This “them and us” attitude is the very definition of sectarianism; the very thing we need to get rid of.

    The point, Tori, is that no matter which sovereign flag we live under, these six counties will still be the same 6 pieces of land, inhabited by the same people, and these people have different (and conflicting) cultures and political visions. This is true of anywhere, though the fact that our differences are divided along constitutional lines makes it much less easy to resolve.

    In order to resolve it, we need to find a way to live together. And, until we can do that, what exactly is the point of this hypothetical talk of a United Ireland? We’d only most likely be plunged back into despair when a forced UI settlement creates a new “disgruntled minority”. Even if this option was open to us, somehow revenge doesn’t strike me as a pragmatic policy option.

    In the meantime, can you honestly let phoenix-flame symbolism prevent you from joining me in the urgent work that needs done? The truth is that we are not alone. Nor are we ever going to be. That is what the political parties are currently doing. We need to do likewise.

    p.s. Reality check ~

    *we are part of the EU, with Free Movement of Persons, etc. – free to travel anywhere on this island.

    *We are afforded Irish citizenship by virtue of our being born on the island of Ireland.

    *Under the GFA/SAA, we are afforded the opportunity to participate in an Irish assembly, with significant legislative powers to govern ourselves in the six counties.

    *Given the recent symbolism of Gerry and Ian meeting, we are for the first time in Irish history afforded the opportunity to lay to rest the sectarian divisions between Unionism and Nationalism in the North.

    *We’ll be getting loads of doe to fix this place up…..

    …. and you’re still pessimistic? You say the dream is dead? I say the nightmare is over 😉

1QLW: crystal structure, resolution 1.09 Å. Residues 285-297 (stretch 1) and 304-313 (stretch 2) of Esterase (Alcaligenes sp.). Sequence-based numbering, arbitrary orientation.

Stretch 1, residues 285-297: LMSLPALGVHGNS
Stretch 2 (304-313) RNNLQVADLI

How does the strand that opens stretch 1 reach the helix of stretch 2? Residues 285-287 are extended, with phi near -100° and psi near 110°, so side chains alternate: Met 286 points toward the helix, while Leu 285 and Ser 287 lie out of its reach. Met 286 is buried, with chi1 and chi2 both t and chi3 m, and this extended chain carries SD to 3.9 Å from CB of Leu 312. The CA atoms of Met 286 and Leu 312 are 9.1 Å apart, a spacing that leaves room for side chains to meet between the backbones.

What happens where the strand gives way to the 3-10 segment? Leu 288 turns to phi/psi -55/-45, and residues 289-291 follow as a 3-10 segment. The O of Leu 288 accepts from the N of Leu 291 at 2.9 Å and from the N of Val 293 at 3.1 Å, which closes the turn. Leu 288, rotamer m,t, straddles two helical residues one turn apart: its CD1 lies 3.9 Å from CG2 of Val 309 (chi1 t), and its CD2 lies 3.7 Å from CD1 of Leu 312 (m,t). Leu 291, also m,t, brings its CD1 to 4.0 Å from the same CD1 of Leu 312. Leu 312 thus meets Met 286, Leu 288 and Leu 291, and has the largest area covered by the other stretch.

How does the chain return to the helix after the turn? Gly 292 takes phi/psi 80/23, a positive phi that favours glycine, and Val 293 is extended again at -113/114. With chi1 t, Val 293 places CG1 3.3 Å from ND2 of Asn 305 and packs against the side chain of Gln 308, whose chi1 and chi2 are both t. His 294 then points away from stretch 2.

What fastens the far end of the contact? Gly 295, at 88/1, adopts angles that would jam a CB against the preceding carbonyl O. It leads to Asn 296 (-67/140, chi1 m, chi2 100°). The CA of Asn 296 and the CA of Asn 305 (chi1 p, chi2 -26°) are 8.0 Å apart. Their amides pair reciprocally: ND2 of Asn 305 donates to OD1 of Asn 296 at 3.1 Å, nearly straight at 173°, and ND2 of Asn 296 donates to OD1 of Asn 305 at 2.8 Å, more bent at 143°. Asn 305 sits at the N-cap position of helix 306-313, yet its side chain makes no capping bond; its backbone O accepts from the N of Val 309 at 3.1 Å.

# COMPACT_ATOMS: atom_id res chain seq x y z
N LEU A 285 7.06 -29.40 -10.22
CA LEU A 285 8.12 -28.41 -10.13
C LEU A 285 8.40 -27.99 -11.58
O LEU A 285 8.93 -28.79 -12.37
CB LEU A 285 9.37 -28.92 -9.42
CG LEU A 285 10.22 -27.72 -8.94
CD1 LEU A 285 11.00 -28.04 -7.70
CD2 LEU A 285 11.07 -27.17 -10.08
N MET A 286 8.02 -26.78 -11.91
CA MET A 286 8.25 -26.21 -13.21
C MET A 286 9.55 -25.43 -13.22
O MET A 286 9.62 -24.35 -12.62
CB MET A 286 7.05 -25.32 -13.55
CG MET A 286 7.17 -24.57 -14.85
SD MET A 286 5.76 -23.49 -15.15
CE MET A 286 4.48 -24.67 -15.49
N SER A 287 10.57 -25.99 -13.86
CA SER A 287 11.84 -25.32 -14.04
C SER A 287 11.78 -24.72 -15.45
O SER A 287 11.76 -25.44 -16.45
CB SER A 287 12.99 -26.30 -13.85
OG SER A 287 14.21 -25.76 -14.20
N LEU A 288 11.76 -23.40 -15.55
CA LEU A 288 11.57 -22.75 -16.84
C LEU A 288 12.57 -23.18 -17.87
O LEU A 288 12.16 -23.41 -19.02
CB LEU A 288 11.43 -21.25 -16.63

• Token Dissent


    I find it frankly absurd that you consider Gerry McGeough to be “a patriot”. Compared to McGeough Jim Allister is a bleeding heart liberal!

    McGeough is a rabidly sectarian, homophobic, sexist fool. And that is without even considering his Provos activities.

    Consider for example this fine example of tolerance from his Hiberian magazine. Sick but also extremely amusing in revealing the man’s fascism.

  • Tori

    Christopher Eastwood,
    I haven’t introduced sectarism in Northern Ireland from 1921 to 2007.Nothing will be able to change until we stay in UK.We must work for an Alone Ireland,because sectarism simply doesn’t come from us(US MEANS NATIONALISTS/REPUBLICANS).We’ll have to assure unionists all rights when a free Republic formed by 32 counties will exist.Obviously,now we can’t do it because we don’t administrate 6 counties.In Dublin,protestants and catholics live with no problems.

  • Christopher Eastwood


    I’ll resist pointing out how foolish you sound when you say things like…

    “sectarianism simply doesn’t come from us”

    .. I mean, come on… oh, sorry, I get it now, you mean that so long as everyone else is nationalist and sees thhings the way we do, then everything’ll be fine…

    That’s not politics, and it’s not realistic.

  • Token Dissent

    On behalf of all the Prods of “Alone Ireland” (haha) and all those of British nationality I would like to apologise for causing all sectarianism.

    Tori, thanks for your entertaining posts. Your parodies of ‘traditional’ Irish republicanism have cleverly revealed the vacuous analysis at its heart.

    You are joking right…?

    Ps, no response to the McGeough article?

  • Tori

    Token Dissident,